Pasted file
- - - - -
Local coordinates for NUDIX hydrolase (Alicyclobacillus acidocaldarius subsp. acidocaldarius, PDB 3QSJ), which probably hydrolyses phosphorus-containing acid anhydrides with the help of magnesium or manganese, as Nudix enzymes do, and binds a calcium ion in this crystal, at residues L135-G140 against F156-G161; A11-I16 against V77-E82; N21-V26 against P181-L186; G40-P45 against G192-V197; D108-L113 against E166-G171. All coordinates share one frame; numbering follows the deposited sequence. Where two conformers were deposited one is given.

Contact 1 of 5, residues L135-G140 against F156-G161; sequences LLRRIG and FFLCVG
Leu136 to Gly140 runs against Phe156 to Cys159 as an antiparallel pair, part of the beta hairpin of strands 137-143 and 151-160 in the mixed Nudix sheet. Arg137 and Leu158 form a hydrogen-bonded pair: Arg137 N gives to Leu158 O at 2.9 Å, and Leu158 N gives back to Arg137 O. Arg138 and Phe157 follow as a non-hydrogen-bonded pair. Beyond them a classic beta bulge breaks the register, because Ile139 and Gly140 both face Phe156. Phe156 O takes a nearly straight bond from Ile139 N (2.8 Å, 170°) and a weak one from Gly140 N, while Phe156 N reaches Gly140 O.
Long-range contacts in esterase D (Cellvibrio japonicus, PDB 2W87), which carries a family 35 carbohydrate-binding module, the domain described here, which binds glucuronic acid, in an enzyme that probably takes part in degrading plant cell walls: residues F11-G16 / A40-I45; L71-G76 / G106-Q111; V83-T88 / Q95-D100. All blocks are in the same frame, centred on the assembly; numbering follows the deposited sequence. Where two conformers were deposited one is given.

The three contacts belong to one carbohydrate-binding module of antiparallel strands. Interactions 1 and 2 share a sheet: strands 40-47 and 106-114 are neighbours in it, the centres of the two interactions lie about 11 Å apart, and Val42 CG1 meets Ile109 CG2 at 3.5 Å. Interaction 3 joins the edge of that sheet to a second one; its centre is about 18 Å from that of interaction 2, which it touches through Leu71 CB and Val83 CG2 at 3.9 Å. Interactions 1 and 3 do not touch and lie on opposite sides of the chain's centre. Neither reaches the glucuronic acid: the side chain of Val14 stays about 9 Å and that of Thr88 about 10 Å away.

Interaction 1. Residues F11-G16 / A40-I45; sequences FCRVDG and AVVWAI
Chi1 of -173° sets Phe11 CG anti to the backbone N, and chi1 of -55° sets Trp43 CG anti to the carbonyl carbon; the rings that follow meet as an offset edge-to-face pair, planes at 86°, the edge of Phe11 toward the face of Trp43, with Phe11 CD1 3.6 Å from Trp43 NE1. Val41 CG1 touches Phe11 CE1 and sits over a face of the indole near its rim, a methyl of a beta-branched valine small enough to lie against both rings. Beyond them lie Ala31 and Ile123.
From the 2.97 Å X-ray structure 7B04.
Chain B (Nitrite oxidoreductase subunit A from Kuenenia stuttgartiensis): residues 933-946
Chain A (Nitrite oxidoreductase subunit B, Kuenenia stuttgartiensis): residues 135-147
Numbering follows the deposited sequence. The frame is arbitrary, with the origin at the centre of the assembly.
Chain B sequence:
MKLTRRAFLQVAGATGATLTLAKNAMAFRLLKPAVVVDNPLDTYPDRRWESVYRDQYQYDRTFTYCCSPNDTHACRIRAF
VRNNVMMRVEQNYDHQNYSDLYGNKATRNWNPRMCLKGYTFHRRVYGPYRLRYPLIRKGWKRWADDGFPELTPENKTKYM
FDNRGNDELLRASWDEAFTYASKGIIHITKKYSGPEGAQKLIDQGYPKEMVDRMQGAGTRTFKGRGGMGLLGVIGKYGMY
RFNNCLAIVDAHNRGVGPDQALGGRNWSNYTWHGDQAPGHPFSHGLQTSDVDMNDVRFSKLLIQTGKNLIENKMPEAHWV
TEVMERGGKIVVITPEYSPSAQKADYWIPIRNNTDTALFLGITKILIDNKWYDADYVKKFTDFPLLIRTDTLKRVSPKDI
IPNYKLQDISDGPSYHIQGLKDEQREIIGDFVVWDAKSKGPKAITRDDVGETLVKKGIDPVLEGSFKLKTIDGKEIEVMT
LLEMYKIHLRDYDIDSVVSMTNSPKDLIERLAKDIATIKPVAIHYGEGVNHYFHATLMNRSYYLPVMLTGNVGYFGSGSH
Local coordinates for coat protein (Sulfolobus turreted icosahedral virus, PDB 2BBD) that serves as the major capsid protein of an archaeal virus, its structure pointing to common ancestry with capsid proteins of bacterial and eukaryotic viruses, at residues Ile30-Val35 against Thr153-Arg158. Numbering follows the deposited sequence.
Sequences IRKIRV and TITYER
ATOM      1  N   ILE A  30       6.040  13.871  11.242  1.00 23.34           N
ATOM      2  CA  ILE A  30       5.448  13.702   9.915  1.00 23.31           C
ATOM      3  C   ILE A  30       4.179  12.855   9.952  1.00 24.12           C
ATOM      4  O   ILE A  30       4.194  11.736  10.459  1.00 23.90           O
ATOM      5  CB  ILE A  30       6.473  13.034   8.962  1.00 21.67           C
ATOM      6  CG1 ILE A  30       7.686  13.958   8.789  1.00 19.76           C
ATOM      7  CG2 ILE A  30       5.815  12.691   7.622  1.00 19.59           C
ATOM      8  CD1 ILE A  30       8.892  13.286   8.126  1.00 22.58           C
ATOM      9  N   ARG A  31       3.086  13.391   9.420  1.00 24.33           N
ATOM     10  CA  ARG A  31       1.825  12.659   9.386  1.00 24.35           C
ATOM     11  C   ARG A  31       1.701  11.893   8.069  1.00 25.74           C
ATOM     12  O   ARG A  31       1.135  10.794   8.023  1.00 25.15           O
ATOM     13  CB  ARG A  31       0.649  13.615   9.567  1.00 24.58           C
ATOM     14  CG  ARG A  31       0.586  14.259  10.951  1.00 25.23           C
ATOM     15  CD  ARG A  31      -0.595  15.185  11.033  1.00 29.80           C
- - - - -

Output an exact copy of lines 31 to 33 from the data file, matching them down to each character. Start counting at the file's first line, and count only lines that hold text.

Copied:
ATOM     10  CA  ARG A  31       1.825  12.659   9.386  1.00 24.35           C
ATOM     11  C   ARG A  31       1.701  11.893   8.069  1.00 25.74           C
ATOM     12  O   ARG A  31       1.135  10.794   8.023  1.00 25.15           O